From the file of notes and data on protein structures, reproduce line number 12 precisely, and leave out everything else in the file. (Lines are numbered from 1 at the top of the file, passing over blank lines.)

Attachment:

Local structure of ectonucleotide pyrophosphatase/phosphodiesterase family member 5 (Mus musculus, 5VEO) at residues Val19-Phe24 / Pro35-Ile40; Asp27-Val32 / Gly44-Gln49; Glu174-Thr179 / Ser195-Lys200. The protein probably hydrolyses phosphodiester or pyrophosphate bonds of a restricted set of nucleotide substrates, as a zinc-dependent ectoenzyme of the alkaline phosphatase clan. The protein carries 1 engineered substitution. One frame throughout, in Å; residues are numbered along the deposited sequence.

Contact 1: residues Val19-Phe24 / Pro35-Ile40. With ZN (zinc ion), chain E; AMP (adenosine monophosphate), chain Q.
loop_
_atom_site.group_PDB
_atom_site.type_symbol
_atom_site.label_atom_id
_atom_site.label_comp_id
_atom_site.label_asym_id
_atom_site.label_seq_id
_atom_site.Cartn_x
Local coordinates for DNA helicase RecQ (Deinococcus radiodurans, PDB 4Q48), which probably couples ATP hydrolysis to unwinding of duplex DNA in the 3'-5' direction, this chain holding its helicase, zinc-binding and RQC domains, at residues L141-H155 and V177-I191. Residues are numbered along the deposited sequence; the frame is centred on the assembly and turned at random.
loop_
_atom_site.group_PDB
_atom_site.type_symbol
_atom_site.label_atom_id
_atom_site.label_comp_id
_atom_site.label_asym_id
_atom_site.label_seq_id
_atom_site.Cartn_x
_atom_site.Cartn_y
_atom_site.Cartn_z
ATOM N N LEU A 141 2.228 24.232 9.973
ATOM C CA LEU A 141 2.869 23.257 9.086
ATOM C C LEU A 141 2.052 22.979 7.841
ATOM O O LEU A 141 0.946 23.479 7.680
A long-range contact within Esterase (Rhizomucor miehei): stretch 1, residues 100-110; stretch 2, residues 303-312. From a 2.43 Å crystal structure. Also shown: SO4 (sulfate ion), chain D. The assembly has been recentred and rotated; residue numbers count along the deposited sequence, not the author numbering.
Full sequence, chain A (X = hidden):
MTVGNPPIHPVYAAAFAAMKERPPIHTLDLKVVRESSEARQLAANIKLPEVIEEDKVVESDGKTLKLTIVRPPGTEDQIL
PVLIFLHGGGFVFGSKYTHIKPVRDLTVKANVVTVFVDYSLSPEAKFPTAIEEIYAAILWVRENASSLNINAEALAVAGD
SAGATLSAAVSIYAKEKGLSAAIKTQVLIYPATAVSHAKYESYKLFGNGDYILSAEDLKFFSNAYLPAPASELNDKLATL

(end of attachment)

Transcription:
loop_